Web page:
Severance Hall was packed this weekend for a rare appearance by violinist Joshua Bell with the Cleveland Orchestra and music director Franz Welser-Möst conducting. There should have been no disappointment; the concert was brilliantly executed from beginning to end. This review is based on the performance of Saturday, 19 January.

Joshua Bell © Chris Lee
Joshua Bell
© Chris Lee

Jörg Widmann’s Lied (2003, revised 2009) opened the concert. Munich-born Widmann served as The Cleveland Orchestra’s Daniel R. Lewis Young Composer from 2009–11. The orchestra performed several of Widmann’s works during his residency; however, this was the orchestra’s first performance of Lied. A homage to Schubert’s songs, the work takes place on two simultaneous musical planes, parallel musical universes that interact and sometimes collide. On one level is an orchestral adagio in the style of Mahler or Richard Strauss, with traditional harmony and sounding vaguely familiar; the other level is a mostly vaporous modernist musical stream: quiet, fragmentary and employing expanded harmonies, including microtonal scales, and unusual orchestration (for example, a prominent part for accordion). The two planes fade in and out of focus from each other, but sometimes are combined. The work develops over its 20-minute span, but ends inconclusively. Mr Welser-Möst led a subtle performance, distinguishing the two musical planes, yet bringing out the complexity of their interactions. The orchestral textures were transparent, with many opportunities for soloists to shine. Lied is worth reviving in the future.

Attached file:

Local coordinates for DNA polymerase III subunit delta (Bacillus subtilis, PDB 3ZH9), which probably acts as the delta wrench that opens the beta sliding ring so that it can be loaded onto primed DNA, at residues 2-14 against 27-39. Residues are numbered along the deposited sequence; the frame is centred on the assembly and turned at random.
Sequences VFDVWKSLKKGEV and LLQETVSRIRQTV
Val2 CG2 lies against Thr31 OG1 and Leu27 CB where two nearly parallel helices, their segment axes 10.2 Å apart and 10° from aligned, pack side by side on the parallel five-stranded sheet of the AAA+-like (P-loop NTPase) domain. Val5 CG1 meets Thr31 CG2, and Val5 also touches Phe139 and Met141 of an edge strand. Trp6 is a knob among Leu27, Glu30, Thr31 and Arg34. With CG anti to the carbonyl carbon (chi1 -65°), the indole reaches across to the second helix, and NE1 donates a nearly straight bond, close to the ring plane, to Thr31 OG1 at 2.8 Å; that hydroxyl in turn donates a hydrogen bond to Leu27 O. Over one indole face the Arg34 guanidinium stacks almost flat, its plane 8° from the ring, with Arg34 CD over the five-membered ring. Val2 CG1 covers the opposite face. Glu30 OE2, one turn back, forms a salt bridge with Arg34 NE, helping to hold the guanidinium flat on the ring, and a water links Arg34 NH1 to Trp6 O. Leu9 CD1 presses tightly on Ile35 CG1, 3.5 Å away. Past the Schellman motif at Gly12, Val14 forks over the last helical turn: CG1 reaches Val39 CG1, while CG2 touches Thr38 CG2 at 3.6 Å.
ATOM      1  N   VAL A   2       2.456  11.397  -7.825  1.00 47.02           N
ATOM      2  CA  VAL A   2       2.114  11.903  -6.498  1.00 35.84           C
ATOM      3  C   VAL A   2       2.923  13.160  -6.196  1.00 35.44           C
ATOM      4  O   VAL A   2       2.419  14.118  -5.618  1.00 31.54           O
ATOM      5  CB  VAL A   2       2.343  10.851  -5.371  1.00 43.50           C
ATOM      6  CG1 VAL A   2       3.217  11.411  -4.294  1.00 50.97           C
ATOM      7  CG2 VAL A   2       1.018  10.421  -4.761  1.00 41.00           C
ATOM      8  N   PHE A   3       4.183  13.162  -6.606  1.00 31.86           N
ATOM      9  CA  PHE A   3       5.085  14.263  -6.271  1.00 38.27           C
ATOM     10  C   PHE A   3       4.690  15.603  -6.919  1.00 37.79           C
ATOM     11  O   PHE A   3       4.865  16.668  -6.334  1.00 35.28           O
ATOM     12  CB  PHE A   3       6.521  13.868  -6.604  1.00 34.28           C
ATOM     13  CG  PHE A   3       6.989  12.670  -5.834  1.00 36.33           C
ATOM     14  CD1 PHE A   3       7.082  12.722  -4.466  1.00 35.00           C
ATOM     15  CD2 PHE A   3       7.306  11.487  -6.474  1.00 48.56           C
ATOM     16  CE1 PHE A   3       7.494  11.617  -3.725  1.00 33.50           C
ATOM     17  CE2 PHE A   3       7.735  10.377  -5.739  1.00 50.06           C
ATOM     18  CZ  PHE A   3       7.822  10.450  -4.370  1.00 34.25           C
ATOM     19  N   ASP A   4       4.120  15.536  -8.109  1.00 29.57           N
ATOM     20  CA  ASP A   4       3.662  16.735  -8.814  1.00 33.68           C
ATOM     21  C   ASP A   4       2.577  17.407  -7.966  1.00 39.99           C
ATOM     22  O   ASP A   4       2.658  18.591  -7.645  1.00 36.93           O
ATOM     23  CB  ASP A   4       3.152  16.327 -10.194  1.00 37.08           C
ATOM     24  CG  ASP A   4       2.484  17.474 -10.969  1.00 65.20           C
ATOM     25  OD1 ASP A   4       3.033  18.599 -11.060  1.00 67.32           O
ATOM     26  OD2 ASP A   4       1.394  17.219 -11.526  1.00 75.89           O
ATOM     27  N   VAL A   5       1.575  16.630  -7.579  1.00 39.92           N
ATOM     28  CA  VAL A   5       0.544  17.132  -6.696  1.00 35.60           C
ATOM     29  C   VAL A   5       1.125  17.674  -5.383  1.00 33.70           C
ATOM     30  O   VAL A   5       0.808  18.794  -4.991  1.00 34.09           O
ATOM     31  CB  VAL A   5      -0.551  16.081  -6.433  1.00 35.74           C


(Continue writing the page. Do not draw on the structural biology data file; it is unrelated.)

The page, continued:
Béla Bartók’s Dance Suite, written in 1923 to celebrate the 50th anniversary of the combination of the cities of Buda and Pest as the capital of Hungary, shows the strong influence composer’s collections of eastern European folk songs, with their spiky melodies and jagged rhythms. He treats the folk material freely, orchestrating it in typically brilliant Bartókian fashion. The six movements flow from one to the next with no pause. The straightforward fourth movement was especially effective here, with its unison octaves in the winds alternating with pulsing string chords. The final movement brings back themes from previous movements for a rousing conclusion. Under Welser-Möst’s direction, it was a romp.

After intermission Joshua Bell was the soloist in Beethoven’s monumental Violin Concerto in D major. Beethoven vastly expanded the concerto form to symphonic length. But this was not a monumental performance; it was chamber music-like, with Mr Bell’s refined sound blending perfectly with the orchestra. From the first four timpani notes, Welser-Möst led an opening movement of urgency, yet with moments of repose. After the cadenza (of Mr Bell’s own devising, a very Romantic “fantasia on themes from Beethoven’s Violin Concerto”) the orchestral entrance was serene; the previous urgency was gone momentarily, but picked up again for the final cadence.

Between the first and second movements, the evening’s otherwise attentive audience let loose with a cacophony of coughing, the side effect of of winter flu season in Cleveland. It went on at such length that there was a nervous chuckle that went through the hall. A patient soloist, conductor and orchestra waited until peace was restored before resuming. The long pause did, however, detract from the flow of the concerto’s movements.

The second movement was of utmost delicacy and refinement, with exquisite flexibility of pulse. Orchestra and soloist were attuned to the timeless serenity of the movement. A series of strong chords led to Mr Bell’s short cadenza linking the second movement to the rondo third movement, which proceeded almost as a perpetual motion machine. The cadenza was full of astonishing technical feats. At the concerto’s joyful conclusion, the audience spontaneously leaped to their feet, with cheers, whistles and thunderous applause for the performers.

****1